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Cereal grains are an essential component of daily diet and a major source of dietary fibre, which is important for gut health and provides protection against colon cancer. Recent studies have shown that bioactive compounds in whole grains also provide significant protection against several 'Western' diseases, including a rapidly expanding epidemic of type 2 diabetes. European diets generally do not include adequate quantities of cereal grains, and cereal grain in European foods is usually in a refined form that greatly diminishes its nutritional qualities. As part of its overall plan to improve food safety and quality, the European Union wants the food industry to develop new healthy foods based on European cereal grains. The Integrated Project HEALTHGRAIN joins 43 partners from 15 countries working to increase availability of high-quality, health-promoting cereal-based foods, with the goal of increasing the average European citizen's intake of protective whole grains.


Wheat makes up most of Europe's cereal consumption, but usually only in the form of refined white wheat flour in such foods as baked goods, pasta, and breakfast cereals. Wheat milling focuses on flour extraction and, for durum wheat, on semolina, from the endosperm, discarding about 25% of the kernel for use as animal feed. These discarded outer kernel layers (bran and aleuron) and the germ contain dietary fibre and a range of bioactive nutrients such as vitamins, phytochemicals (folate, choline, sterols, tocols, alkylresorcinols and phenolics) and oligosaccharides. Rye grain in whole meal or whole-grain bread has high nutritional value but its taste does not appeal to most Europeans.

The 60-month HEALTHGRAIN project aims to produce new wheat varieties with optimal bioactive content, used in foods that are appetising to Europeans. It will start by conducting studies of consumer expectations in four European countries. The project's interdisciplinary research team will then employ plant biotechnology, including 'omics' technologies, and nutrition science, to reveal the physiological mechanisms behind whole grain's benefits. They will determine the bioavailability of bioactive compounds, for example, establishing how cereal foods' glycemic properties reduce risk factors for diabetes. The project will create a toolkit of molecular markers, as well as kits and calibrations for use by plant breeders. New fractionation and bioprocessing (enzyme and fermentation) technologies will help concoct grain foods combining good taste and nutritional benefits.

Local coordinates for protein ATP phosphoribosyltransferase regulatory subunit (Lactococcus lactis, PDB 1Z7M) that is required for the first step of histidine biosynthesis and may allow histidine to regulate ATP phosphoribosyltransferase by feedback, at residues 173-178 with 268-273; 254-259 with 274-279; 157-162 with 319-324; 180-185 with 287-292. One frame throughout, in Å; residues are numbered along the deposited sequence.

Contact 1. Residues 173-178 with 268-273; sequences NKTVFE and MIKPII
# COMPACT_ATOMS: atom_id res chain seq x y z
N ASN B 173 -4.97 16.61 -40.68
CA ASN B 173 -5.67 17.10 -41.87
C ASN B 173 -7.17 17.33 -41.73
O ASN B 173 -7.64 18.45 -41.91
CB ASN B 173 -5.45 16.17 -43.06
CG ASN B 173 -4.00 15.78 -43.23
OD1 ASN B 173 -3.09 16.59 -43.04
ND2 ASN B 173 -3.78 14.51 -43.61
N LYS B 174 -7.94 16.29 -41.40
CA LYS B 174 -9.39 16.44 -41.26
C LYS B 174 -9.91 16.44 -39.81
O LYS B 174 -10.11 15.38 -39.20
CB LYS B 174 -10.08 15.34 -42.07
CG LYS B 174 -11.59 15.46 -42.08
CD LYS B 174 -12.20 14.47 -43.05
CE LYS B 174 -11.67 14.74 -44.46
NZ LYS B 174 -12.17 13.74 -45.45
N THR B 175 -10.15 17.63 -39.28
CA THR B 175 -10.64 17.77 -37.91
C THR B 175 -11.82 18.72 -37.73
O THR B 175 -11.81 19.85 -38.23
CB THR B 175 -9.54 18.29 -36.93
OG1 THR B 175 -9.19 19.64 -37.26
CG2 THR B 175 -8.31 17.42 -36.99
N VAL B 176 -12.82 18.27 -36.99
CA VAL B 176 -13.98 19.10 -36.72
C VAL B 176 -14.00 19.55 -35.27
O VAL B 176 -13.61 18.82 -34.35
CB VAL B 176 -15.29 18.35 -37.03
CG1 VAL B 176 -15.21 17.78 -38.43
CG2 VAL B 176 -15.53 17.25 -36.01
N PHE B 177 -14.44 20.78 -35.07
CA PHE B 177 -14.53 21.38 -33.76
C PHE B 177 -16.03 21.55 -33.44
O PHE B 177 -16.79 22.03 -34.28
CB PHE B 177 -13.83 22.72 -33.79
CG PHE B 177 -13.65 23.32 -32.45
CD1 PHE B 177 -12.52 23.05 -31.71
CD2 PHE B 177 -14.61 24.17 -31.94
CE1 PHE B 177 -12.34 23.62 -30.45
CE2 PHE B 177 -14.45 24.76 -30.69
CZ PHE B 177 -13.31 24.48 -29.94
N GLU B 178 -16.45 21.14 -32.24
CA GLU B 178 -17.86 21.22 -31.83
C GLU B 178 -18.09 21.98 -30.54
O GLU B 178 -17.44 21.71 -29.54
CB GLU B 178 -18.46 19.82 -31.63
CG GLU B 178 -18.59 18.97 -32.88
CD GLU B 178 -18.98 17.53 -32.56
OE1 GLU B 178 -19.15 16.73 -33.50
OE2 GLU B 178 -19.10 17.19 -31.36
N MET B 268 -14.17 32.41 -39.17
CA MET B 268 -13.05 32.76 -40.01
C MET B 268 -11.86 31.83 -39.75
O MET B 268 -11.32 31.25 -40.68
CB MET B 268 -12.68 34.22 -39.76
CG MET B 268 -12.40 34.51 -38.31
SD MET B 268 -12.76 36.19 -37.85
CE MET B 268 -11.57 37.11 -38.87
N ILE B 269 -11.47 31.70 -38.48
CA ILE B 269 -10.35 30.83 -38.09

HEALTHGRAIN will provide health professionals with new nutritional tools to combat such diseases as obesity, type 2 diabetes and heart disease, as well as certain cancers. This will help reduce healthcare expenditures linked to Western lifestyles and ageing populations. Europe produces about 36% of the world's wheat and 94% of its rye, but at a higher cost than many of its competitors. The project will give European grain producers new technologies to develop globally competitive, healthier grain traits, and for the processing industry, including a large number of small and medium-sized enterprises, to develop new, competitive, grain foods that are good for health. These will include foods for individuals sensitive to particular cereal constituents, for example, gluten-free products.

List of Partners

  • VTT Technical Research Centre of Finland (Finland)
  • AgroBioInstitute (Bulgaria)
  • Tate & Lyle (Belgium)
  • ANET - New Media Solutions (Austria)
  • Barilla SpA (Italy)
  • Katholieke Universiteit Leuven (Belgium)
  • Lunds Universitet (Sweden)
  • Université de Droit, d'Economie et des Sciences d'Aix-Marseille III (France)
  • Agricultural Research Institute of the Hungarian Academy of Sciences (Hungary)
  • Federal Research Centre for Nutrition and Food (Germany)
  • BOKU University of Natural Resources and Applied Life Sciences (Austria)
  • Branscan Limited (UK)
  • Budapest University of Technology and Economics (Hungary)
  • BÜHLER AG (Switzerland)
  • Cereal Chemistry Equipment CVBA (Belgium)
  • University of Aarhus (Denmark)
  • The Technical University of Denmark (Denmark)
  • International Association for Cereal Science and Technology (Austria)
  • Institute of Food Research (UK)
  • IGV Institut für Getreideverarbeitung GmbH (Germany)
  • Institute of Plant Breeding and Acclimatization (Poland)
  • Institut National de la Recherche Agronomique (France)
  • Istituto Nazionale di Ricerca per gli Alimenti e la Nutrizione (Italy)
  • University of Copenhagen (Denmark)
  • Puracor NV (Belgium)
  • Raisio Nutrition (Finland)
  • Rothamsted Research (UK)
  • Swedish University of Agricultural Sciences (Sweden)
  • SNF Swedish Nutrition Foundation (Sweden)
  • Tecnoalimenti S.C.p.A. (Italy)
  • Netherlands Organisation for Applied Scientific Research (TNO) (The Netherlands)
  • University College Cork-National University of Ireland (Ireland)
  • University of Helsinki (Finland)
  • University of Kuopio (Finland)
  • Maastricht University (The Netherlands)
  • Federico II, University of Naples (Italy)
  • University of Surrey (UK)
  • Università degli Studi della Tuscia (Italy)
  • University of Ulster (UK)
  • Wageningen University (The Netherlands)
  • Öresund Diabetes Team AB (Sweden)
  • Productschap Granen, Zaden en Peulvruchten (The Netherlands)
Full title:
Exploiting bioactivity of European cereal grains for improved nutrition and health benefits
Contract n°:
Project co-ordinator:
Kaisa Poutanen, VTT Technical Research Centre of Finland,
EC Scientific Officer:
Danièle Tissot,
EU contribution:
€ 10.8M
Integrated Project

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Last update: 06 December 2007 | Top